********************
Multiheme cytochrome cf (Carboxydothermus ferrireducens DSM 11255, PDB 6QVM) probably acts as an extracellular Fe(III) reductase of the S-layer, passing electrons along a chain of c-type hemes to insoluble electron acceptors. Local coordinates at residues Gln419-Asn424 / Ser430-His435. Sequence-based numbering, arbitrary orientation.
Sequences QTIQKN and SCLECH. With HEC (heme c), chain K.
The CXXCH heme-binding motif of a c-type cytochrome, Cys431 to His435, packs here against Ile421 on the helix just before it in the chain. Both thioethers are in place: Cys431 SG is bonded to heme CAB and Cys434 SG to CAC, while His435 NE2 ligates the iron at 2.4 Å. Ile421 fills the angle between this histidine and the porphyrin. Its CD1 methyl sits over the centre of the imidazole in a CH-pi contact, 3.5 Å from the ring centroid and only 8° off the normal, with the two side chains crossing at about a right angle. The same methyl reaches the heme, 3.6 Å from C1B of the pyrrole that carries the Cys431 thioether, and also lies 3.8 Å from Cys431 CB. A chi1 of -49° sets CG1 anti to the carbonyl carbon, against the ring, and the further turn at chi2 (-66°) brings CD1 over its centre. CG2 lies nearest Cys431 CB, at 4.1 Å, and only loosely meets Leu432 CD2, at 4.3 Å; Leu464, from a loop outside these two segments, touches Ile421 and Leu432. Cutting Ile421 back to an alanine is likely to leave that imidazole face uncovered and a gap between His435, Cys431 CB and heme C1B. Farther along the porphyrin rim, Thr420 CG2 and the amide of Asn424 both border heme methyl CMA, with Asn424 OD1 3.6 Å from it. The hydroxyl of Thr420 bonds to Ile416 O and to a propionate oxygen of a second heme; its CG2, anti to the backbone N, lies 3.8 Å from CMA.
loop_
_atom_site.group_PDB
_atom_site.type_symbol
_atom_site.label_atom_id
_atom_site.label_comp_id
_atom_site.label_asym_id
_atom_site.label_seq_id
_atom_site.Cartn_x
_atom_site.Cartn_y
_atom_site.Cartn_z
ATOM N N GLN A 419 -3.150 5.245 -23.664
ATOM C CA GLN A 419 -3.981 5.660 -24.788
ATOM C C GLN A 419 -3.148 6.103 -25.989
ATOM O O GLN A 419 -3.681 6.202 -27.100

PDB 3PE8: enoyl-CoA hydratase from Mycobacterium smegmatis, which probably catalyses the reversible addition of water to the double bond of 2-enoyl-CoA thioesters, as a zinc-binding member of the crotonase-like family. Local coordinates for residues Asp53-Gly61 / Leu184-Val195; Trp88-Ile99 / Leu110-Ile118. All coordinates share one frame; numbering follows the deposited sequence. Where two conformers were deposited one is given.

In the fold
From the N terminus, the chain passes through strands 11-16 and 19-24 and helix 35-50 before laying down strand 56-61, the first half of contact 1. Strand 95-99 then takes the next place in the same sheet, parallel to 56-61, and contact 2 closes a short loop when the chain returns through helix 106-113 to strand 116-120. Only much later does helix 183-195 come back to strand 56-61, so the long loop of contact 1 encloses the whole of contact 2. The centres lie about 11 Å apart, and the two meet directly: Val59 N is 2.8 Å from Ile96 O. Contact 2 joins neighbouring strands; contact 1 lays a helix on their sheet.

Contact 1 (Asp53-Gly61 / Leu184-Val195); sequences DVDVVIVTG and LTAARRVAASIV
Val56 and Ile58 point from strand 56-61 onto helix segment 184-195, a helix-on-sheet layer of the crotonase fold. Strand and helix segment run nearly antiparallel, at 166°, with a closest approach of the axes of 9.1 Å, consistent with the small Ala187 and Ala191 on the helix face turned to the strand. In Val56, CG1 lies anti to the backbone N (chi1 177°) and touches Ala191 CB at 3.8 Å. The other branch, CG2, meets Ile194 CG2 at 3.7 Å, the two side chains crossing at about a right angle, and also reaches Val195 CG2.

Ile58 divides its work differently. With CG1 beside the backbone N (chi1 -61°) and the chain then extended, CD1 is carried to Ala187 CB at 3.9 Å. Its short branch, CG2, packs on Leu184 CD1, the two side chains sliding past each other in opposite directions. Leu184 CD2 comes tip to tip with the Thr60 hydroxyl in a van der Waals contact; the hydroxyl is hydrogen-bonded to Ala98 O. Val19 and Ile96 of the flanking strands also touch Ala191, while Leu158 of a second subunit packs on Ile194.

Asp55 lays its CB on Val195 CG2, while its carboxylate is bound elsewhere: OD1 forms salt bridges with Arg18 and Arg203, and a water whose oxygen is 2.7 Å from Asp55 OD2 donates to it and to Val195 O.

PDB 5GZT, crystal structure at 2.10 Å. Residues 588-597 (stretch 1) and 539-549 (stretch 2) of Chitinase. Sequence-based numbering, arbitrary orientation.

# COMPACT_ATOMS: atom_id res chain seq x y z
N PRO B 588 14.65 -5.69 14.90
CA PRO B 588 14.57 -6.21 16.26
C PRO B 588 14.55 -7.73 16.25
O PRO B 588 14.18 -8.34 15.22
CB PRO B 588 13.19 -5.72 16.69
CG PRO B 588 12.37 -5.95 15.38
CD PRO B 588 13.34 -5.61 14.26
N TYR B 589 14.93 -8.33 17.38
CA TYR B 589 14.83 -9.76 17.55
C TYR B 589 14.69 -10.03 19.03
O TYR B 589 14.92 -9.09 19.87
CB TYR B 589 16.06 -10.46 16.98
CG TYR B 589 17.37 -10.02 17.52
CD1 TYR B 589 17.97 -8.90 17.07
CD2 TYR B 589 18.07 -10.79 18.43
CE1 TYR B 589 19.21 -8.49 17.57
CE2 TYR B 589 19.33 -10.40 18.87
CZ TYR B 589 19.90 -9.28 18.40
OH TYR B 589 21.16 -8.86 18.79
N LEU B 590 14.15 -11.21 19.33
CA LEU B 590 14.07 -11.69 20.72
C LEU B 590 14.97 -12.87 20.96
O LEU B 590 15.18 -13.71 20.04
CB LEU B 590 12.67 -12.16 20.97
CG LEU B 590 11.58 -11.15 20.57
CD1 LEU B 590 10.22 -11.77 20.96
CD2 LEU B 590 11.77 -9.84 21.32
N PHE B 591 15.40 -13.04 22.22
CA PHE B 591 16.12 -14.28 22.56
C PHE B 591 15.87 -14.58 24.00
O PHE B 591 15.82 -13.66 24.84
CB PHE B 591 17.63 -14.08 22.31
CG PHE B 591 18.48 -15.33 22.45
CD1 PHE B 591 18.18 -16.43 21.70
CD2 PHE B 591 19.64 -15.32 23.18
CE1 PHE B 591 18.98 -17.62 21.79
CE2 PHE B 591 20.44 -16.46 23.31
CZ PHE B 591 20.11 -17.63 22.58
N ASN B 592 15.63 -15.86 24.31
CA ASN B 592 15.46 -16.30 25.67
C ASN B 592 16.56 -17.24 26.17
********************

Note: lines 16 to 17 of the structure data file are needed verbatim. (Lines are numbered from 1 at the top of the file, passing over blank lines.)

ATOM C C GLN A 419 -3.148 6.103 -25.989
ATOM O O GLN A 419 -3.681 6.202 -27.100